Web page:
Brazil: Bolsonaro plans threaten Amazon, say experts

  • Published
Media caption,

Brazil's highly biodiverse Cerrado is being destroyed for soybean production, conservationists say

Brazil's far-right President-elect Jair Bolsonaro will merge the ministries of agriculture and the environment, an aide says, in a move which critics say could endanger the Amazon rainforest.

Mr Bolsonaro's future chief of staff, Onyx Lorenzoni, announced the new "super ministry" as details of the new administration began to emerge.

The controversial new Brazilian leader is supported by the agribusiness lobby.

A former environment minister tweeted that the move was "tragic".

"This disastrous decision will bring serious damage to Brazil and will pass on to consumers abroad the idea that all Brazilian agribusiness survives thanks to the destruction of forests," Marina Silva said.

Earlier, Vice President-elect Hamilton Mourao dismissed environmentalists' concerns about development in the Amazon, saying the government would act responsibly by managing the spread of agriculture in the region.

Why is the Amazon important?

The Amazon region holds the largest tropical rainforest in the world and is home to plant and animal species that are still being discovered by scientists.

Most of its millions of square kilometres are inside Brazil, where under laws dating back to 1965, landowners must keep a percentage of their terrain forested.

Image source, Getty Images
Image caption,
The Amazon rainforest loses vast areas to deforestation every year

That percentage ranges from 20% in some parts of the country to 80% in the Amazon.

But a debate has raged in Brazil over the often conflicting needs of environmental protection and economic development.

Earlier this year the supreme court upheld major changes to laws which environmentalists say will make illegal deforestation acceptable.

What are Mr Bolsonaro's views on the environment?

Mr Bolsonaro, 63, has previously suggested that Brazil could pull out of the 2015 Paris Agreement on climate change. He says its requirements compromise Brazil's sovereignty over the Amazon region.

Media caption,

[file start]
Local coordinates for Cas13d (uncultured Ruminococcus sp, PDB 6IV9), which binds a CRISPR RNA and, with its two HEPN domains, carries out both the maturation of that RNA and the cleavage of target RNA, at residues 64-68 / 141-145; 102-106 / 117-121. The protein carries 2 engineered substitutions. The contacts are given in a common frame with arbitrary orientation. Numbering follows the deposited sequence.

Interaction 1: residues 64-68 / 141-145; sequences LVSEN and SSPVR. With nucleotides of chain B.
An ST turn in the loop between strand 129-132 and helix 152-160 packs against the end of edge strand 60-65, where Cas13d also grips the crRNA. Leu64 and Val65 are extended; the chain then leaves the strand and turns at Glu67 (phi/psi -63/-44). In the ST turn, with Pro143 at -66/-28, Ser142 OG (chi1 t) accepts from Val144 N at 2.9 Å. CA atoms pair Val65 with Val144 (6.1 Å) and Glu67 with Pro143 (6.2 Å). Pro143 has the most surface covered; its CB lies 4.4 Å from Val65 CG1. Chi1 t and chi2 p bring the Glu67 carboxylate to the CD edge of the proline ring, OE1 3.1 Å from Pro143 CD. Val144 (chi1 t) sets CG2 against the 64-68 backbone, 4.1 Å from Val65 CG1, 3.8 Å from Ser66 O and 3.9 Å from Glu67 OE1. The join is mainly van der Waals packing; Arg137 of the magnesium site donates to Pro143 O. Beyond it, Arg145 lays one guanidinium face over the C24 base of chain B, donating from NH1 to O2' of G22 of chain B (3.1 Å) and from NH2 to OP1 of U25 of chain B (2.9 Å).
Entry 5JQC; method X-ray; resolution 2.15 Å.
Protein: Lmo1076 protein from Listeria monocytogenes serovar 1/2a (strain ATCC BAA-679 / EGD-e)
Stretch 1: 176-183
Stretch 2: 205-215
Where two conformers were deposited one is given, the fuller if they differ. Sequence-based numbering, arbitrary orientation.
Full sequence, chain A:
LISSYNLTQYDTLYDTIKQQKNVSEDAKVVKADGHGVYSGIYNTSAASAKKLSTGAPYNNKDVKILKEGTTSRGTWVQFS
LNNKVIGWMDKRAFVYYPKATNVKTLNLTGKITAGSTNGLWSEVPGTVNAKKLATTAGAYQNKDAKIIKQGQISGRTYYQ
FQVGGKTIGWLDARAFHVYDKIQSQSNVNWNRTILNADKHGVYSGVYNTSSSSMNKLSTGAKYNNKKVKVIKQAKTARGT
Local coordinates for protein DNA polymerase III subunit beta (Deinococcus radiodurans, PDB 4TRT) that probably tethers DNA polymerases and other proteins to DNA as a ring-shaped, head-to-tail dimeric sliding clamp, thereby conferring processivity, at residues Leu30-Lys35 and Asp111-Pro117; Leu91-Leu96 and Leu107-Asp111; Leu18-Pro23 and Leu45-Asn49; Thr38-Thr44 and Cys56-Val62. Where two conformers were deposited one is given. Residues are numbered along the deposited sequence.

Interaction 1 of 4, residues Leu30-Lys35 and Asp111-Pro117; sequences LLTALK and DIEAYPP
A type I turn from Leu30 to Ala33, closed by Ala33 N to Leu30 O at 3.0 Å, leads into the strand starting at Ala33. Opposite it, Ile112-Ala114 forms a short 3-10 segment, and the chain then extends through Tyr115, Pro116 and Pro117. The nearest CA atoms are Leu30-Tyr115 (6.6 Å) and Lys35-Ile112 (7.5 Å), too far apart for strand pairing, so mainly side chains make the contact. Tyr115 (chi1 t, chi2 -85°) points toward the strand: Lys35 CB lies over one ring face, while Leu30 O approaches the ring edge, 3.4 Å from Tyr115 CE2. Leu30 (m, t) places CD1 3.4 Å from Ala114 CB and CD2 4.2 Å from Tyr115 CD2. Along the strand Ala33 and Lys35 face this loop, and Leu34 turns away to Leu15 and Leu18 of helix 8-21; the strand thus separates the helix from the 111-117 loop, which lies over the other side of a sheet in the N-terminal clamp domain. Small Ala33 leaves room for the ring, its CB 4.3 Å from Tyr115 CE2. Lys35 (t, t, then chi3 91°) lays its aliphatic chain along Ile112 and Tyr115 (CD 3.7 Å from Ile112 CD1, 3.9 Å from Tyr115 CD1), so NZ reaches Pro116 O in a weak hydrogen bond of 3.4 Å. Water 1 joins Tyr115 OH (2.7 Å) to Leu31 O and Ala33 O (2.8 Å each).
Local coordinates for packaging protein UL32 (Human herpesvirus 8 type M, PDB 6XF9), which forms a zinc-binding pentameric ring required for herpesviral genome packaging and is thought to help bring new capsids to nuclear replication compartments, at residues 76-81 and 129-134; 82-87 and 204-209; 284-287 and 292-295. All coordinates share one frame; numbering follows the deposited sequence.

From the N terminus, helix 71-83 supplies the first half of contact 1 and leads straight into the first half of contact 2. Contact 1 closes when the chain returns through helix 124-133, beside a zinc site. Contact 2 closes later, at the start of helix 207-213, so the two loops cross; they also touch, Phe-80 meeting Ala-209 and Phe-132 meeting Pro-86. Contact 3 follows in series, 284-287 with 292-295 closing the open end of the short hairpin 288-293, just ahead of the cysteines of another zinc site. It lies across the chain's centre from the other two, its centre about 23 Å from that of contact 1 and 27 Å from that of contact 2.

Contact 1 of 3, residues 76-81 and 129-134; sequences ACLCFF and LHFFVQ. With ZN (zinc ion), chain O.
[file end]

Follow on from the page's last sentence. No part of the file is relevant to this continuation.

Far-right politician Jair Bolsonaro has won Brazil's presidential election. But who is he?

In the run-up to the election he had suggested merging the agriculture and environment ministries, saying, "Let's be clear: the future ministry will come from the productive sector. We won't have any more fights over this."

Warned by activists that such a move would undermine the environment ministry's controls on the commercial sector, he struck a more conciliatory tone saying he was "open to negotiation on that issue".

What else has been been decided?

Following behind-closed-door talks on Tuesday, Mr Bolsonaro's top economic adviser Paulo Guedes confirmed that an economic super-ministry would be formed combining finance, planning, industry and trade.

It will be headed by Mr Guedes.

Image source, AFP
Image caption,
Senior aide Onyx Lorenzoni (C) and economist Paulo Guedes (L) held talks with Mr Bolsonaro in Rio de Janeiro

Mr Lorenzoni also announced that Mr Bolsonaro's first foreign visits would be to Chile, Israel and the US. He described them as countries that "share our worldview."

Mr Bolsonaro swept to victory in Sunday's election, easily beating his left-wing rival Fernando Haddad.

The former paratrooper is a deeply polarising figure who has in the past defended the actions of the country's former military regime and said he is "in favour of dictatorship".

His populist approach has led to some media dubbing him "Trump of the Tropics".